Three LIAT Planes Flown To Grenada Last Week Are Returning To Base

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LIAT

The three LIAT planes that were flown to Grenada because to the weather disturbance last week are returning too Antigua as soon as today.

They were flown to Grenada safekeeping  and will return to the airline’s hangar at the V. C. Bird International Airport today.

The planes were to remain in Grenada only until the storm passed. Upon their return, the planes will remain in Antigua until they are sold as part of LIAT’s reorganization plan.

The proceeds from the sale will help amortize outstanding loans owed to the Caribbean Development Bank by the three main shareholders of LIAT; Barbados, Antigua and Barbuda and St. Vincent and the Grenadines.

 

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8 COMMENTS

  1. When were the 7 (i think) leased aircraft returned to lessors?
    This article appears to reference only the 3 CDB loan purchased aircraft.

  2. Why weren’t they flown to Barbados where there is way more aviation infrastructure than Grenada? What Gasbag Browne afraid of? DWL..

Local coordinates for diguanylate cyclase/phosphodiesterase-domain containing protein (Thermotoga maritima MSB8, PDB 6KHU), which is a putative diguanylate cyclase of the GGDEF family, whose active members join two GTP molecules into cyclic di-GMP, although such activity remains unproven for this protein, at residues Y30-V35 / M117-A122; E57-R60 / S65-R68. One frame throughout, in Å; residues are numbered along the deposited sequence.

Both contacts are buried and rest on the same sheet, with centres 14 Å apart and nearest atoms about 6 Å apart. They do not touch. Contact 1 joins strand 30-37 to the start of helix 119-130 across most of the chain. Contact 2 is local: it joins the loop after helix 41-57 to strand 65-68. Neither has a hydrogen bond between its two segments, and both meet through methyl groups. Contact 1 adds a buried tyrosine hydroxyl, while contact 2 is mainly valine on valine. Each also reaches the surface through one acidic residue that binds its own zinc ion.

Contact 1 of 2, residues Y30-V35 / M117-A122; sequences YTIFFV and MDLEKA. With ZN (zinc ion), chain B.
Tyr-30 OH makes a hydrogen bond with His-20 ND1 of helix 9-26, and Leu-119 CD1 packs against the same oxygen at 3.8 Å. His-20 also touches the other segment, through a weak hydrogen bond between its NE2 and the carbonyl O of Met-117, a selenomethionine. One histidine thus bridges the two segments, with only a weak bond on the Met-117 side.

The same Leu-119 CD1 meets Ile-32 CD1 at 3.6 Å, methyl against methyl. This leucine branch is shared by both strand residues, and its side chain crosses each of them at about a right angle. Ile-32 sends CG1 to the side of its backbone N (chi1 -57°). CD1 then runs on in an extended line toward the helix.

3. LIAT cannot service the CDB loan for the planes. So CDB might soon send the repo guys to pick them up. When will PM Brown understand that LIAT IS dead. All the other shareholders are basically saying enough is enough and have put a lock on their treasuries as far as LIAT is concerned.

  4. POINT, please allow me to make this point…. Do you know of another regional airline in close proximity to you with reasonable costs to fly the our neighbouring islands? Do you remember when you could buy an island hop ticket to islands of your choice.

    Fact is, we are badly in need of an airline for our region, and if there’s one already established but just need to be properly managed, don’t you think that’s the most economical way to move farward?

    Hypothetical: if there’s a piece of land with a built foundation that’s purchased at a reasonable cost, wouldn’t it be economically feasible to build something on that foundation rather than starting from scratch?

    It is critical that we become a part of the solution rather than to scrutinise the problem. It will never help our country.

  5. In reply to “Uncertainty” above; sometimes counter-productive management practices become so entrenched that there comes a time where we just have to let go of the entity. The challenge for some is recignizing when that time has come.

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